Born in the Belgian city of Namur in 1833, Felicien Rops was a quintessential artist of the Decadent/Symbolist era. Rops' work encapsulates many of the characteristic preoccupations of the bohemian fin de siecle, also apparent in the poems of Baudelaire and the incomparable novels of JK Huysmans: a confluence of morbid, erotic, religious, and Satanic imagery, expressing a sense of rebellious transgression, underscored perhaps by disgust, and a not quite vanquished Medieval fear of perdition. In his review of A rebours, Barbey d'Aurevilly famously commented: "After Les Fleurs du mal I told Baudelaire it only remains for you to choose between the muzzle of the pistol and the foot of the Cross. But will the author of A rebours make the same choice?" The transgressions of the Decadents were no small thing, in the context of their era.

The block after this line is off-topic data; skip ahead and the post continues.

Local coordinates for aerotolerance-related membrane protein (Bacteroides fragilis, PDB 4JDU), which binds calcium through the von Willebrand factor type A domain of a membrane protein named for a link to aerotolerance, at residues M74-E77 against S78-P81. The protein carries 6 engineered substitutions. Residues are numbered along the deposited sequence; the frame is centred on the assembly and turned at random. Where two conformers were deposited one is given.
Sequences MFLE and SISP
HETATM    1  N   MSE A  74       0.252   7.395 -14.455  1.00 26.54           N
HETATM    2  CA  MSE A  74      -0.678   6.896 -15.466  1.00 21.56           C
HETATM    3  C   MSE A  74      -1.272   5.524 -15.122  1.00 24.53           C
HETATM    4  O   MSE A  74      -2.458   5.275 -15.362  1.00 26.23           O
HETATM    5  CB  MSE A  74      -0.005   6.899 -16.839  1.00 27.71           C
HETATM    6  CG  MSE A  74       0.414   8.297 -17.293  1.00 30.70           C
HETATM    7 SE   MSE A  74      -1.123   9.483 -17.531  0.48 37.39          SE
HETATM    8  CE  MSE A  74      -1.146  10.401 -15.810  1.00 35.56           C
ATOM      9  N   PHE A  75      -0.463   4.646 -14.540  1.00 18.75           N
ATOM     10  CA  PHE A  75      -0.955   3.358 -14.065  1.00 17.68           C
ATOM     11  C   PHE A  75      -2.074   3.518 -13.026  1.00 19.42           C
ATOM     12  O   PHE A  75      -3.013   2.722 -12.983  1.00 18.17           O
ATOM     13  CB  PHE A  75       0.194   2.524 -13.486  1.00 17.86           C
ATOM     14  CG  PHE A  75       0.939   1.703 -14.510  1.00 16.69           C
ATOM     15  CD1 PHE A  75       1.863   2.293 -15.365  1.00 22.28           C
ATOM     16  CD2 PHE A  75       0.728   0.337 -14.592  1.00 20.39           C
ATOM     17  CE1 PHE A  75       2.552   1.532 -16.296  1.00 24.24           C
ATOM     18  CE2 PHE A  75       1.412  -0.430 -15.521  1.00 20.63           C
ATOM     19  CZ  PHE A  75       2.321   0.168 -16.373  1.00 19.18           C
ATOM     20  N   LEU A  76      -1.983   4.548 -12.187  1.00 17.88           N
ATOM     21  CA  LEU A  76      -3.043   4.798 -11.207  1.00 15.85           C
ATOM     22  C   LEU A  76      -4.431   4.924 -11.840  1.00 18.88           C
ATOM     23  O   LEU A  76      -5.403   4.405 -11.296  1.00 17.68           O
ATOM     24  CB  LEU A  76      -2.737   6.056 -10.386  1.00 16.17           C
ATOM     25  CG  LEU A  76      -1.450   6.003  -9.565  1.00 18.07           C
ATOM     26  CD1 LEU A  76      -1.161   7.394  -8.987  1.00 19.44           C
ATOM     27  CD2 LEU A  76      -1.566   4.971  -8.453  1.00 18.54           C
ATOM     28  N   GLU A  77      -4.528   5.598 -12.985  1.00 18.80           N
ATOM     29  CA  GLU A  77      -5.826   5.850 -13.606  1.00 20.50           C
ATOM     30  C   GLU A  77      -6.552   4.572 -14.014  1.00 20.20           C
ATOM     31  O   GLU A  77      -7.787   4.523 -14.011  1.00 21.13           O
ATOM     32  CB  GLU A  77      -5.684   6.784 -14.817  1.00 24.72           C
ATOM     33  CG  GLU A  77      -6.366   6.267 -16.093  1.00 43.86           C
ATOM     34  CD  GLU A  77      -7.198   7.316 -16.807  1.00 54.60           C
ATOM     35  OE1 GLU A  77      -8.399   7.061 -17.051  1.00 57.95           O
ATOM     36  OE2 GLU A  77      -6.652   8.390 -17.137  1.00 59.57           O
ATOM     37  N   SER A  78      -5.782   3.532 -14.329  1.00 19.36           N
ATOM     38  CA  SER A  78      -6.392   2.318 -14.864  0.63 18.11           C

Perhaps one of the joys of Rops' work, which frequently veers into outright pornography, is its lack of subtly. In tracing the intertwined complexes of religion, death, and forbidden sexuality, Rops goes for the jugular, and gets to the heart of the matter with almost comic gusto and directness. Why not? Sex and death can be expounded upon with great subtly after the fact, but they are both more frequently overt and direct in their operations. As in later occult-influenced artists like Marjorie Cameron and Rosaleen Norton, Rops' work conveys the sense of an uncensored glimpse into the recesses of a collective imagination still dominated by Catholicism, and its heady association of unfettered sexuality with the demoniac or Satanic. This idea reaches its apotheosis in The Satanic Cavalry (1882), a work so ebulliently transgressive it renders much of the later iconography of heavy metal tame and superfluous:
Not sure what old Barbey d'Aurevilly thought of The Satanic Calvary, but I'm guessing he would have told Felicien Rops just to go straight for the muzzle of the pistol.